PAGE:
Although the source of public concern is different, bioethics governance is once again a mechanism for enabling public confidence to be maintained.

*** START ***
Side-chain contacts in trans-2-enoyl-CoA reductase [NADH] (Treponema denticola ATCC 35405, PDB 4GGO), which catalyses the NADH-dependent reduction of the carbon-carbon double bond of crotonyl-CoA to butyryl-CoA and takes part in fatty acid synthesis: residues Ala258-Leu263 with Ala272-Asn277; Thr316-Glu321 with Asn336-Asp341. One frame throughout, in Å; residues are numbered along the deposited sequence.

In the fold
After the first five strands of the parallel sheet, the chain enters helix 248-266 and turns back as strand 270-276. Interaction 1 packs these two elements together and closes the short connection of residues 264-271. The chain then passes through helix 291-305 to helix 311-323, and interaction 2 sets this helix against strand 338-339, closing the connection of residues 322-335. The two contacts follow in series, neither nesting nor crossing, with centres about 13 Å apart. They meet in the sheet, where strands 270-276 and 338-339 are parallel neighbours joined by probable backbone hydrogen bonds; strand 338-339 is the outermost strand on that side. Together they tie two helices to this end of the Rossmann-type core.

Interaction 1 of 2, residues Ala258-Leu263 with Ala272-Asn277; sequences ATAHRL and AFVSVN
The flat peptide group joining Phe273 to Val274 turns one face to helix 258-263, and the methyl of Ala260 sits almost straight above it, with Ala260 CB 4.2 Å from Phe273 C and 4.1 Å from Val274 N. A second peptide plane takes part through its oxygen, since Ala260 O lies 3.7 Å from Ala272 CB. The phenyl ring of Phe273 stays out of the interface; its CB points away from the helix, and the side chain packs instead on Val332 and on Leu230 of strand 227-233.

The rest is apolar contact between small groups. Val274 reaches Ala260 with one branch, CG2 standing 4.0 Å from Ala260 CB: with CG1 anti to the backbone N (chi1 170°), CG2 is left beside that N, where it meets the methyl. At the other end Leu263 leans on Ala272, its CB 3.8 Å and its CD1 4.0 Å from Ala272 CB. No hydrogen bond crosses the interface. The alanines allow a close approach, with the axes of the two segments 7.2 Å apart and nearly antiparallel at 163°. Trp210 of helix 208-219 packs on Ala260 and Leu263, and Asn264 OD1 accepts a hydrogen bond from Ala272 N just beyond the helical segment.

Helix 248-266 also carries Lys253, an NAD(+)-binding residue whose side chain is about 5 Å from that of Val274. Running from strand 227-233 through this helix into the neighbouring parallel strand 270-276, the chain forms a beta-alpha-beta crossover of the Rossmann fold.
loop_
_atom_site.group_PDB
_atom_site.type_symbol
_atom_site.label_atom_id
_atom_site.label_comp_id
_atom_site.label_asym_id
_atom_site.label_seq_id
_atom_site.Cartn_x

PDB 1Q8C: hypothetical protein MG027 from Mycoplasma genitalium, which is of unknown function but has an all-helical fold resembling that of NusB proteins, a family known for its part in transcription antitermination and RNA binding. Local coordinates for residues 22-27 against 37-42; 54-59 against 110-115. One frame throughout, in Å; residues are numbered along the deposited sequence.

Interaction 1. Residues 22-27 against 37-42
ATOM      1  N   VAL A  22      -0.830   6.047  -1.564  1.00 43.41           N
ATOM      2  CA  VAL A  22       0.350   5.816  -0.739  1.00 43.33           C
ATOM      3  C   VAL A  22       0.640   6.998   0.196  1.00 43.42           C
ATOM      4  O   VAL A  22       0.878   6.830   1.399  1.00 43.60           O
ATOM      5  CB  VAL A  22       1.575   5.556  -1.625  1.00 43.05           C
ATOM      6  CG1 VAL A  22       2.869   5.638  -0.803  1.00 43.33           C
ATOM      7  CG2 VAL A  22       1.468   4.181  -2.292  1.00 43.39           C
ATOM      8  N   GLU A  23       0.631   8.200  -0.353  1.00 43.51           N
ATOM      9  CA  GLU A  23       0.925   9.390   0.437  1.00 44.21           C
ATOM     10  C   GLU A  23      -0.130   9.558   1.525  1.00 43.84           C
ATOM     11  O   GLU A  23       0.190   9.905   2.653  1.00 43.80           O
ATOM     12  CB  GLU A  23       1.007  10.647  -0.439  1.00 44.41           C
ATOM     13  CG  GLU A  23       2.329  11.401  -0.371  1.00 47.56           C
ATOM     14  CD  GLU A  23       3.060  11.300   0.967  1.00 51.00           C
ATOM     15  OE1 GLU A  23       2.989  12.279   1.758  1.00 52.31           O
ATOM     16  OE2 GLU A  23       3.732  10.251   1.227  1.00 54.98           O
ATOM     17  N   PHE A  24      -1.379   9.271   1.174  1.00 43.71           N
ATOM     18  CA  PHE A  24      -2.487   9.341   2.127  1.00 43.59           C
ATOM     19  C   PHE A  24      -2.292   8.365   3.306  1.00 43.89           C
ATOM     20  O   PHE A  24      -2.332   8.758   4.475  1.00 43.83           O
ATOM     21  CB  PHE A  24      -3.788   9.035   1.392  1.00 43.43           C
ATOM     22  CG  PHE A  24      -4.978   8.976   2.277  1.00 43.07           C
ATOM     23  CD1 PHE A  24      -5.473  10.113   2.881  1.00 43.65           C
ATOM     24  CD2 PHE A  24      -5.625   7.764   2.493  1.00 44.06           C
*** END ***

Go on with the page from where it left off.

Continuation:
It is a moot point whether ‘science’ is a single thing about which concerns are raised, or whether the need for governance arises differently in relation to distinct issues. The Nuffield Council on Bioethics, as a non-government body, does not precisely reflect the expectations of the UNESCO Declaration. It is, however, the only British body with an overarching remit for keeping new bioethical issues under review. More characteristically, the tendency of the UK has been to address bioethical issues through specialist institutions rather than a generic one. Thus, issues in assisted human reproduction are on the agendas of many national bioethics commissions but in the UK they have been addressed by sector specific means. The Warnock Committee reported on the policy in 1984 , leading to the creation of the sector regulator the Human Fertilisation and Embryology Authority. Questions around organ donation were explored by the Redfern Committee into a scandal at Alder Hey, the Retained Organ Commission, a sector regulator (The Human Tissue Authority), a Parliamentary Select Committee and an Organ Donation Task Force. Non-Government investigations into organ donation have included reports from the King’s Fund, the Nuffield Council and from the BMA. The UK’s preparation for pandemics has included a Committee on the Ethics of Pandemic Influenza. Some of the issues around the biodata being gathered by Genomics England have been addressed by the ad hoc route of asking a trusted bioethicist to convene a group of people to help draft a letter of advice to the Chief Medical Officer. Parliamentary Select Committees have examined a number of other bioethical questions generated by scientific advances, including regenerative medicine, mitochondrial DNA donation, and the use of biodata.